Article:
Queensland Builders & Tradies | New QBCC Financial Reporting Laws | What You Need To Know

Queensland Builders and Tradies | New QBCC Financial Reporting Laws | What You Need To Know

Most Queensland builders and tradies know that you need to comply with financial reporting requirements set by the building industry regulator, the Queensland Building and Construction Commission (QBCC).

But do you know when you need to report financial information to the QBCC?

Every year, Queensland builders and tradies are required to provide financial information to the QBCC.  The annual reporting requirements were reintroduced from 1 January 2019.  The QBCC will allocate an ongoing annual reporting day to the QBCC for every licence holder.

What to report

Queensland builders and tradies need to report to the QBCC that they comply with the QBCC’s financial reporting requirements.  It’s a condition of holding a licence with the QBCC that you comply, at all times, with the requirements.

Those in the lower revenue categories, the self-certifying categories (Categories SC1 and SC2), are required to report their current ratio of assets to liabilities to the QBCC.  An online reporting tool will help self-certifying licensees comply with this requirement.

Builders and tradies in the middle revenue categories (Categories SC1 to Category 3) are required to report any decreases in their Net Tangible Asset position of 30% or more.

Those in the higher revenue categories have the toughest financial reporting requirements.  Category 4 to 7 licensees must provide more detailed information to better equip the QBCC in detecting potential insolvencies.  They must report any decreases in Net Tangible Assets greater than 20%.

When to report

Decreases in a licensee’s Net Tangible Asset position is not the only trigger for reporting financial information to the QBCC.

QBCC licensees also need to report financial information to the QBCC when –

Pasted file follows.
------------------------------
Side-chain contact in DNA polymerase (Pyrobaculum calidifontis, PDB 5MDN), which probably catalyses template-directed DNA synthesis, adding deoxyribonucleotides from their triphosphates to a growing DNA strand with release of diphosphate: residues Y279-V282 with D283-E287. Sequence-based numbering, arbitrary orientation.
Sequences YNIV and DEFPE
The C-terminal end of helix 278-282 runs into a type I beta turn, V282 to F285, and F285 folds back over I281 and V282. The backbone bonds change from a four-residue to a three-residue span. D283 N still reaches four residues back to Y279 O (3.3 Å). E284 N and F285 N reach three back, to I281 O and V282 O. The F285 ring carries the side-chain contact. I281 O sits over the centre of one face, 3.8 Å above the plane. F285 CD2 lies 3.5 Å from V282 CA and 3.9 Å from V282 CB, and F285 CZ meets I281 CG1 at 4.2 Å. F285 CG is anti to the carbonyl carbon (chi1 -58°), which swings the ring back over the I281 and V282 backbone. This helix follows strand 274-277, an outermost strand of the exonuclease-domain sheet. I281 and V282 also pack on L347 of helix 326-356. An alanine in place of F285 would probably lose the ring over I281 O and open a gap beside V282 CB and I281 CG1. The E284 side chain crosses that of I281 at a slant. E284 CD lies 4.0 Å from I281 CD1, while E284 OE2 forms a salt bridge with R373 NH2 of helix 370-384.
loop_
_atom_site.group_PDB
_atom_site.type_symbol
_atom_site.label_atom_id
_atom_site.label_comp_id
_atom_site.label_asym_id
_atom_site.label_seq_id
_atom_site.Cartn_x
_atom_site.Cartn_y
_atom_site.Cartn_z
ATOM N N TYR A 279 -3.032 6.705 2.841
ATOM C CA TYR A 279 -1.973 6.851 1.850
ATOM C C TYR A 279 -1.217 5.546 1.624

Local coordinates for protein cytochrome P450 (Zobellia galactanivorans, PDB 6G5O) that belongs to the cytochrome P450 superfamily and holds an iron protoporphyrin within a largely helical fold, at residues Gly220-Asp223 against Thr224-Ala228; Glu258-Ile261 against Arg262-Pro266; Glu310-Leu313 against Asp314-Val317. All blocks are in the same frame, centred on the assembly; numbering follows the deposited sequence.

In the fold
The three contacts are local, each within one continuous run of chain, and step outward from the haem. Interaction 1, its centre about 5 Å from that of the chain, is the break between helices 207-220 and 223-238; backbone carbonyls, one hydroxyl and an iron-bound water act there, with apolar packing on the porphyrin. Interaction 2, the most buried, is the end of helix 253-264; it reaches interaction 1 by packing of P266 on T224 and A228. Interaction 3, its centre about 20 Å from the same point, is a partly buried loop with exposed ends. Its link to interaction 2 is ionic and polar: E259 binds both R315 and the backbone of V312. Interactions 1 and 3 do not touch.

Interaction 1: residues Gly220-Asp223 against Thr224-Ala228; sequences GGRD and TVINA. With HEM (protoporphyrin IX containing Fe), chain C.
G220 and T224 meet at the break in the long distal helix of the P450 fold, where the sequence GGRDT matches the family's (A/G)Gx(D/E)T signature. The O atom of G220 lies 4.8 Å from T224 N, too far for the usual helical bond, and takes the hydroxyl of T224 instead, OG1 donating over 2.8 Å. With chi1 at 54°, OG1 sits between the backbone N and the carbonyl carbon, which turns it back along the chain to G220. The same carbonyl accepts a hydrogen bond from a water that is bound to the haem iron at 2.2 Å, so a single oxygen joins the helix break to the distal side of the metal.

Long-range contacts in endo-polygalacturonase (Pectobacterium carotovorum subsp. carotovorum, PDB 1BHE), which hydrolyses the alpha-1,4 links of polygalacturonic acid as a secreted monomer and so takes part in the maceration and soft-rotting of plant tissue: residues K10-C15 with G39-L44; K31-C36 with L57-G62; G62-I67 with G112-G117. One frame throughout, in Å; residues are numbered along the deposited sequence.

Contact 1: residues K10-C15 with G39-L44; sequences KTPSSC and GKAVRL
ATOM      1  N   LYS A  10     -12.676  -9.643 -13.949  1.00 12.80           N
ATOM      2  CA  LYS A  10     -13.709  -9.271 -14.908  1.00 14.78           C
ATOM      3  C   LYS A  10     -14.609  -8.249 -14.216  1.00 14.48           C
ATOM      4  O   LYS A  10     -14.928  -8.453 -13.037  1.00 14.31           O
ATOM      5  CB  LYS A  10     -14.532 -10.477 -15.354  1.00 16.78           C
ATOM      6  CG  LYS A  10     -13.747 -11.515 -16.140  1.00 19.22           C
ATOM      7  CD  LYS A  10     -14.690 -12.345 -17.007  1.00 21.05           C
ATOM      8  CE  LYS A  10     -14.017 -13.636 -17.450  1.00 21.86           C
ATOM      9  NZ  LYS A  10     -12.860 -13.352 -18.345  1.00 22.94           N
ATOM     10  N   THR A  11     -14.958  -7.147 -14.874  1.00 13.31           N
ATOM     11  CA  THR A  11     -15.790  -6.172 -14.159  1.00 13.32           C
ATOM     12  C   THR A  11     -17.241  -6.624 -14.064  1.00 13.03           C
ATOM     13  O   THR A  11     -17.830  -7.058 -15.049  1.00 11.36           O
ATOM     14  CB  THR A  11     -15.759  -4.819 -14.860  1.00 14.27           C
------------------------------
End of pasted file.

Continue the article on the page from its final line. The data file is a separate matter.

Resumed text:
• you apply for a QBCC licence;
  • the business’s “maximum revenue” needs adjusting;
  • the QBCC does a compliance audit into your business;
  • the QBCC does what it calls an “an approved audit program”;
  • your professional indemnity insurance expires (provided it’s a condition of your QBCC licence that you hold professional indemnity insurance);
  • the ownership or officeholders in a company running the building business changes;
  • a partnership running the building business is restructured;
  • there’s a change or withdrawal of covenantors; or
  • the QBCC asks for it.

Final thoughts

Navigating and understanding the QBCC’s financial reporting requirements can be time-consuming, complicated and confusing.  Make sure you have a really good accountant who understands the QBCC’s financial reporting requirements.

Do you know your annual reporting day to the QBCC?  If not, contact the QBCC and find out.  Tell your accountant when you’re required to report financial information to the QBCC.  Start planning for it early.

Need help?

Still need help? The QBCC publishes resources on its website to help Queensland builders and tradies understand their financial reporting obligations.

If you run into trouble and receive notices from the QBCC about your licence possibly being suspended or cancelled because you don’t meet the QBCC’s financial reporting requirements, then contact us straight away to discuss your options.

Our Dispute Resolution and Litigation Team are experienced in supporting Queensland builders and tradies with licensing matters.  Don’t put your head in the sand and hope that it goes away.  It doesn’t.   Get it sorted today.

Do you need legal help?

Call us

Email Us


Visit us

Level 17, Brisbane Club Tower,
241 Adelaide St
Brisbane, QLD 4000

Scroll to Top